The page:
The last and most conclusive use of the word is in 1 Peter 2:25, "For ye were as sheep going astray, but are now returned to the Shepherd and Bishop of your souls." Have we all returned; have you returned? If not, lose no time, but return at once to Jesus, the "Overseer of your soul."
Let us now see what these elders were, and their qualifications. "This is a true saying, If a man desire the office of a bishop, he desires a good work. A bishop then must be blameless, the husband of one wife, vigilant, sober, of good behaviour, given to hospitality, apt to teach; not given to wine, no striker, not greedy of filthy lucre; but patient, not a brawler, not covetous; one that rules well his own house, having his children in subjection with all gravity; (for if a man know not how to rule his own house, how shall he take care of the Church of God?) Not a novice, lest being lifted up with pride he fall into the condemnation of the devil. Moreover he must have a good report of them which are without; lest he fall into reproach and the snare of the devil" (1 Tim. 3:1-7). It is clear that they were to be men of ascertained moral and spiritual weight, in the Assembly. Each was to be "the husband of one wife." Of course this was necessary, for polygamy was common then, and a man might have more than one wife before he was converted, and afterwards could not put them away, but it would preclude him from this office.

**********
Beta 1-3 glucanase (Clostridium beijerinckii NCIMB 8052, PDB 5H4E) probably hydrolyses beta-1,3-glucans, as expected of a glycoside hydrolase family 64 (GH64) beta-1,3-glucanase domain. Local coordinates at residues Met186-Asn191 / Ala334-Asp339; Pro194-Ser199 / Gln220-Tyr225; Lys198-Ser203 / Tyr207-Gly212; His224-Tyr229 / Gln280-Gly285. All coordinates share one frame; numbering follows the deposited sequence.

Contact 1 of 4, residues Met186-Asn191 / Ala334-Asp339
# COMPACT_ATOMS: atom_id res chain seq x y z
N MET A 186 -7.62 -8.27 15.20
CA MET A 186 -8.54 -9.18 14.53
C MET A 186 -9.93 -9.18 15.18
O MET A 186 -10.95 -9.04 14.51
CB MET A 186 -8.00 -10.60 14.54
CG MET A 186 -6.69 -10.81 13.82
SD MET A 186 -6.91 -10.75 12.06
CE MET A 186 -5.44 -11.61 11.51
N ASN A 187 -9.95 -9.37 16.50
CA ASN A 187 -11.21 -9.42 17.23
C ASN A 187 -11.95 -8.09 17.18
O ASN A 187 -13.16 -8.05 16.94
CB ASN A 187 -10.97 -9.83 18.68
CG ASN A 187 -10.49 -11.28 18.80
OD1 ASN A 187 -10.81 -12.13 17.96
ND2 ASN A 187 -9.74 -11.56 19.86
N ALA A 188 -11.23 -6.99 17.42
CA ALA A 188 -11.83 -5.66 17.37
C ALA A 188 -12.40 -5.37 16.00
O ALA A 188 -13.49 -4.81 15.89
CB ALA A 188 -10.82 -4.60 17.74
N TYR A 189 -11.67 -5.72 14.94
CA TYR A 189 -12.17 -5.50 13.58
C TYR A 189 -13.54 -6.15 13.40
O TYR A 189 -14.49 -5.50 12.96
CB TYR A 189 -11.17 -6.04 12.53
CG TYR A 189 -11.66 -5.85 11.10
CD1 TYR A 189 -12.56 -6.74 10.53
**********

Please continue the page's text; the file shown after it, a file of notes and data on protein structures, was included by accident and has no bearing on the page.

They were to be "apt to teach," likewise, hospitable, and having their own houses in order; and if they ruled well, we see elsewhere, they were to be much esteemed. "Let the elders that rule well be counted worthy of double honour, especially they who labour in the word and doctrine. For the scripture says, Thou shalt not muzzle the ox that treads out the corn. And, The labourer is worthy of his reward" (1 Tim. 5:17-18).
Now I believe that many of us have been bred with the belief that it is competent to the Church now to ordain or appoint elders, but if we see from Scripture who ordained them, and how they were ordained at first, it will help us.
But first let me carry your minds back to see what the Church of God really is. It is composed of those who have been redeemed by Christ, been washed in His blood, born of the Spirit, possess a new nature, are sealed by the Holy Ghost, and are thus baptized into one body. The Church of God in any place was a company known as God's people, and, let me say, there was only one such company in one place, hence the postman would have known where to take a letter addressed to the Church of God. But it is not so now, nor could you open such a letter, nor could I. Who could open it? It would have to lie at the dead letter office till all the saints in the place should have come together, and then only could we open the letter.